Editor: Michael Fallon
Trade Paperback, 288 pages
Publication date: February 2003
Price & More Info: Click Here
Llewellyn publishes a number of almanacs, but this is their first spring to spring almanac. The almanac section of the 2003 Wicca Almanac is just over 60 pages in the center of this 288 page book. Each day's entry lists the moon phase (and whether the moon is waxing or waning), the moon sign, and that day's color. Most days also list a festival or holiday from somewhere in the world. The almanac section covers from the spring equinox of 2003 to the spring equinox of 2004. Like other Llewellyn almanacs, almanac information is only a small part of the book.
The meat of the 2003 Wicca Almanac is in over 200 pages of short articles. There are about 25 articles, divided into five chapters. Nineteen authors contributed to this book, so there is a good variety of styles, lengths, and topics. The editorial aim was to be "edgy and timely and hip." As I'm well on the plus side of 40, some of the articles did not impress me at all, but most were at least interesting.
Here is a small selection of article titles to give an idea of the wide-ranging, eclectic nature of the articles in this book. From the "Lifestyles of the Witch & Famous" chapter: "Pagan Art in the Modern Age" by Julianna Yau and "Witchcraft at the Movies" by Peg Aloi. From the second chapter, "Witchcraft D.I.Y": "How to be a Thoroughly Modern Witch Mom" by Ellen Dugan, and "How to Conduct a Seance" by Susan Sheppard. The third chapter is on Pagan travel with articles like "Wicca Down Under" by Emely Flak and "Pagan Travel Tips" by Laurel Reufner. The fourth chapter talks about Wicca on the Internet with articles like Gwinevere Rain's "E-Witching: A Wiccan's Guide to the Internet." The fifth chapter is a collection of opinion pieces like Scott Paul's "The Best Wiccan & Pagan Books." The last chapter discusses Pagan consumerism with a pair of articles, one of which is "A Witches' Shopping Guide" by Kat Rodgers.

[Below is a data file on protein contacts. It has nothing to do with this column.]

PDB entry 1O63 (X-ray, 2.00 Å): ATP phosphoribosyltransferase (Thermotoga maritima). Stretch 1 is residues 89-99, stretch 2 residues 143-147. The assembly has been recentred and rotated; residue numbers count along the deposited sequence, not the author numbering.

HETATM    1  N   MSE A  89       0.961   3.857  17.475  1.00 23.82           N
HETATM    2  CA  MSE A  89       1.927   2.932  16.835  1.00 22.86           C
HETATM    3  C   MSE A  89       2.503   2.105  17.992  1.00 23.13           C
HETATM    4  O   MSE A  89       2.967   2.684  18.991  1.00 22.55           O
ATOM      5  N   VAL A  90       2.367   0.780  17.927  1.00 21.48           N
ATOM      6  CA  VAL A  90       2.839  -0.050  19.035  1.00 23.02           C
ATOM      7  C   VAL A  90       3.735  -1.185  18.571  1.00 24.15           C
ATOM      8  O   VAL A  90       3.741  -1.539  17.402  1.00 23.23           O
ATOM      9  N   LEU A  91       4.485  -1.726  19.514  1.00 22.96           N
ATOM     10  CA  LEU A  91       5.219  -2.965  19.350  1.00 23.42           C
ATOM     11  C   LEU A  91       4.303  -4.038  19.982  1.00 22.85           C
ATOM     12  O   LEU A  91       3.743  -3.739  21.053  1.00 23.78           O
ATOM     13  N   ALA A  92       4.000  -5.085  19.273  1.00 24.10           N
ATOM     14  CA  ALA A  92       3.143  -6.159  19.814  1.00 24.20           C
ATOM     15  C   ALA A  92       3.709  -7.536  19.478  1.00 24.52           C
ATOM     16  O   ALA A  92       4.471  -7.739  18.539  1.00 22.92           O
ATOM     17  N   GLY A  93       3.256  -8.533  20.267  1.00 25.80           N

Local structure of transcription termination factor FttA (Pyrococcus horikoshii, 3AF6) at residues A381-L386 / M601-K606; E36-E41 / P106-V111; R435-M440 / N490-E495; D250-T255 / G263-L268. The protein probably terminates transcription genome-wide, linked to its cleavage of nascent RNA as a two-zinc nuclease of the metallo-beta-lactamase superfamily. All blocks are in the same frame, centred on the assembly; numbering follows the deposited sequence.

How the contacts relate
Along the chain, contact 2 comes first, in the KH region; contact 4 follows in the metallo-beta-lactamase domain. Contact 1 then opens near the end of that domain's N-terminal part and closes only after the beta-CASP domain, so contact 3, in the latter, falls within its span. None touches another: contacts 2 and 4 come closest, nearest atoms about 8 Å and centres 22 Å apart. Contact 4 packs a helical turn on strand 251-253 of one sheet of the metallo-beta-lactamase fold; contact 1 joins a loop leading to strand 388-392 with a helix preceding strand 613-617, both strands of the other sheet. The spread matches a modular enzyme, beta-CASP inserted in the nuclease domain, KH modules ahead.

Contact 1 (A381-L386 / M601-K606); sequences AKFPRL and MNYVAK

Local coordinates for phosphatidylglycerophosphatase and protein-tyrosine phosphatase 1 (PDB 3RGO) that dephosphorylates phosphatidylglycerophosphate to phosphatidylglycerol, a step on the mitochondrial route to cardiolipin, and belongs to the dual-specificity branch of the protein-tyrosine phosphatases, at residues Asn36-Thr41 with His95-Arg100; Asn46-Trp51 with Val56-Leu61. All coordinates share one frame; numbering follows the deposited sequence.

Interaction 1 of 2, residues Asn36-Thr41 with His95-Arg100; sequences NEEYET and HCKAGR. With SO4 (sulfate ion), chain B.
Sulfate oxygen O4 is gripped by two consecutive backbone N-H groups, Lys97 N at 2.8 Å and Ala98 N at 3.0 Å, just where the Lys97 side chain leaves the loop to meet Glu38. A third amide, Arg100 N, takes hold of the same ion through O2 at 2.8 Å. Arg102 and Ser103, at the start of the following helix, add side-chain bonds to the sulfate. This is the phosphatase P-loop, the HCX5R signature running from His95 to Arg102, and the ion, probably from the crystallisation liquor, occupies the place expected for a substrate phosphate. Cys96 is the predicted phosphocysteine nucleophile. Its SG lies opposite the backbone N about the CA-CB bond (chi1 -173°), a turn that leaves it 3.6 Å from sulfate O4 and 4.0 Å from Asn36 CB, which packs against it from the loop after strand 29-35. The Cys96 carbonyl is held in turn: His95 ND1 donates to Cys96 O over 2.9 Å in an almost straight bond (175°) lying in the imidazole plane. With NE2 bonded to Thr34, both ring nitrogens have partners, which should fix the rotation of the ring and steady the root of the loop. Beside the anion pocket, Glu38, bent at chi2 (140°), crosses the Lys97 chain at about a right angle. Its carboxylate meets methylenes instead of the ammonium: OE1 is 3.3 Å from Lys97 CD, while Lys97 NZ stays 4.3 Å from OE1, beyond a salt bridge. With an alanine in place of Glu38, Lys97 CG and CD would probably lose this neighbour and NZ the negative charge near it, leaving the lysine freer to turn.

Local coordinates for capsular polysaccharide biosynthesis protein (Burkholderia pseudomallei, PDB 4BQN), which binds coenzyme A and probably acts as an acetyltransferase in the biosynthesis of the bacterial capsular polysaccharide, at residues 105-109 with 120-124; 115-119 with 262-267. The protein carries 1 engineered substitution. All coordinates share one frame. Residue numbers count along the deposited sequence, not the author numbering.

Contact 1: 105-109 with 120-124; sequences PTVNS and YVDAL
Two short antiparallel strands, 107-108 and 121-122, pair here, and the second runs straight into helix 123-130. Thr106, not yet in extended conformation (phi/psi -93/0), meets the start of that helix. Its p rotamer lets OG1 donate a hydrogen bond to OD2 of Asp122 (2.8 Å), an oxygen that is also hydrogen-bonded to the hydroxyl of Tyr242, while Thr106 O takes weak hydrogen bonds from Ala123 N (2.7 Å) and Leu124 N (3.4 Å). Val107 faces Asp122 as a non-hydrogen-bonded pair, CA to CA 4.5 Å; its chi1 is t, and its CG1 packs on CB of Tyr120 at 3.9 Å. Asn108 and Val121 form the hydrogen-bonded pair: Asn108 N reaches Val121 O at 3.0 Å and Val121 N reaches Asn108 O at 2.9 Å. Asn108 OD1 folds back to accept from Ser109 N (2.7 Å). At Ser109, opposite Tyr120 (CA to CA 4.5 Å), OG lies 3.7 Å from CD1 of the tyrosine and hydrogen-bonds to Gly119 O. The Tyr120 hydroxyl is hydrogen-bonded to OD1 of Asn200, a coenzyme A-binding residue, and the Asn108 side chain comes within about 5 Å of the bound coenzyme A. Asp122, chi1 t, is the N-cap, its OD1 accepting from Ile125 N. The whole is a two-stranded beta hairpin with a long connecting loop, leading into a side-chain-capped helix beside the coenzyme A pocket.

The 2003 Wicca Almanac makes interesting light reading and has a number of articles which would simply never appear in any of Llewellyn's other almanacs. While written for the teen and twenty-something reader, some of the articles are of more general interest. Like other Llewellyn almanacs, the 2003 Wicca Almanac is a very inexpensive book for its size, so it is worth a look -- and not just because Gwinevere Rain's article mentions The Cauldron's web site.
Reviewed by Randall
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